How To Grow Tobacco At Home
Variety of genetically engineered organisms. The first among these that are currently being evaluated under phase I II clinical trials are Id proteins produced in transfected mammalian cells grown in tissue culture (26) and plant-derived single-chain variable region (scFv) Id fragments (27). It has been shown that Id proteins from lymphoma patients' specimens can be produced in recombinant bacteria and that DCs pulsed with these proteins (secreted as Fab fragments) can stimulate Id-specific cytotoxic T lymphocytes (CTLs) in vitro (28). Furthermore, the tobacco mosaic virus has been exploited as a vector for engineering protein production in tobacco plants. In a preclinical study, vaccination of mice with plant-derived Id scFv was able to elicit tumor protection equivalent to that of Id-KLH plus adjuvant (29). On the basis of these results, a phase I II clinical study has been initiated to evaluate the efficacy of plant-derived Id scFv vaccine in patients with follicular lymphoma (27).
Human haemoglobin as well as blood coagulation factors have been synthe-sised in GM tobacco plants. Glucocerebrosidase, an enzyme that is deficient in patients with Gaucher's disease, is an expensive drug since 10-12 tons of human placentas are used to isolate and purify the enzyme each year for a single patient. The enzyme has now also been obtained from GM tobacco,where it is expressed after harvesting the plants in order to limit accidental environmental exposure to pharmaceuticals.
Significant progress has been made since 1990 to produce antibodies in plants (Ma and Hein, 1995, 1996). A murine monoclonal antibody k chain, a hybrid immunoglobin A-G heavy chain, a murine joining chain, and a rabbit secretory component were produced in different transgenic tobacco plants sexual crosses between these plants resulted in plants that produce all four proteins simultaneously. A surprisingly high molecular weight secretory immunoglobin was assembled from these four chains and bound the antigen in this case, the native streptococcal antigen I II cell surface adhesion molecule (Ma et al., 1995).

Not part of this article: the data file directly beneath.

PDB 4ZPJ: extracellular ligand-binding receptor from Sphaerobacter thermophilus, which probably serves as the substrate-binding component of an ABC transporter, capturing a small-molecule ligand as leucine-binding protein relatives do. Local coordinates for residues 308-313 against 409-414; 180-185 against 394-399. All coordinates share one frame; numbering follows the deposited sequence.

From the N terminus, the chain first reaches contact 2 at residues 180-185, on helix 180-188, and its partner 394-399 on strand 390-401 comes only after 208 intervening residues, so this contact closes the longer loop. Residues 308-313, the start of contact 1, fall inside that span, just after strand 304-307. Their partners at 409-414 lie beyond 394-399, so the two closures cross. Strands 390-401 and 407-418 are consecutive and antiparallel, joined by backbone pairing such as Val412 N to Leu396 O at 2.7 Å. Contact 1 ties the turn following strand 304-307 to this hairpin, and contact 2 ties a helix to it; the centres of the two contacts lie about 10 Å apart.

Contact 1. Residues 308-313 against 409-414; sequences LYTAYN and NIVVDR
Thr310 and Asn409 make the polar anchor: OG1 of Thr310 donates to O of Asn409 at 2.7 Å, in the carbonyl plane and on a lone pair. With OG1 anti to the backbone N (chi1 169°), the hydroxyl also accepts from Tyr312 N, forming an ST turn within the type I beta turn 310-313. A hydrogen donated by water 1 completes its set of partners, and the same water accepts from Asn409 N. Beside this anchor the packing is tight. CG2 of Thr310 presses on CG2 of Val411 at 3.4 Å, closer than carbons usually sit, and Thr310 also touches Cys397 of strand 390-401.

The story of genetic modification in plants started 1980, when it was demonstrated that a soil bacterium, Agrobacterium, caused tumours in plants after transferring a small but distinct DNA fragment to a plant cell, where it would be incorporated in the nucleus and change the physiology of the local tissue. In 1983 the system was put to use and GM Agrobacteria were used to transfer an antibiotic resistance gene into a tobacco plant. Today advanced methods for the genetic transformation in a wide range of plants have been developed that are based on this natural phenomenon.
Boron is thought to have a direct effect on sugar synthesis. In cowpeas (Vigna unguiculata Walp), acute boron deficiency conditions increased reducing and nonreducing sugar concentrations but decreased starch phosphorylase activity (21). Under boron deficiency, the pentose phosphate shunt comes into operation to produce phenolic substances (22). Boron-deficient sunflower seeds showed marked decrease in nonreducing sugars and starch concentrations, whereas the reducing sugars accumulated in the leaves (23). This finding indicates a specific role of boron in the production and deposition of reserves in sunflower seeds. High concentrations of nonreducing sugars were also found in boron-deficient mustard (Brassica nigra Koch) (24). Camacho and Gonzalas (19) also found higher starch concentration in boron-deficient tobacco plants. In low-boron sunflower leaves, starch decreased, but there was an increase in sugars and protein and nonprotein nitrogen fractions (25). In
There is a great interest in expressing recombinant proteins in plants, either as an approach to improve food quality (Sun et al., 1996) or as bioproduction systems for proteins (Cramer et al, 1996). A methionine-rich 2S protein (18 methionine and 8 cysteine) in the Brazil nut (BN2S) gene was cloned (Altenbach et al., 1987), expressed in transgenic tobacco plants by the seed-specific phaseolin promoter, and enhanced the methionine content of transgenic tobacco seeds by up to 30 (Altenbach et al., 1989). A similar enhancement of the methionine content was later observed in rapeseeds (Altenbach et al., 1992). Similar approaches can be used to increase the lysine content by lysine-rich proteins or sweetness by using the sweet protein mabinlin (Sun et al., 1996). (Cramer et al., 1996), including large-scale biomass production at low cost, efficient and low-cost procedures to produce and maintain transgenic plants, similarity of posttranslational protein modification in plants and animals,...
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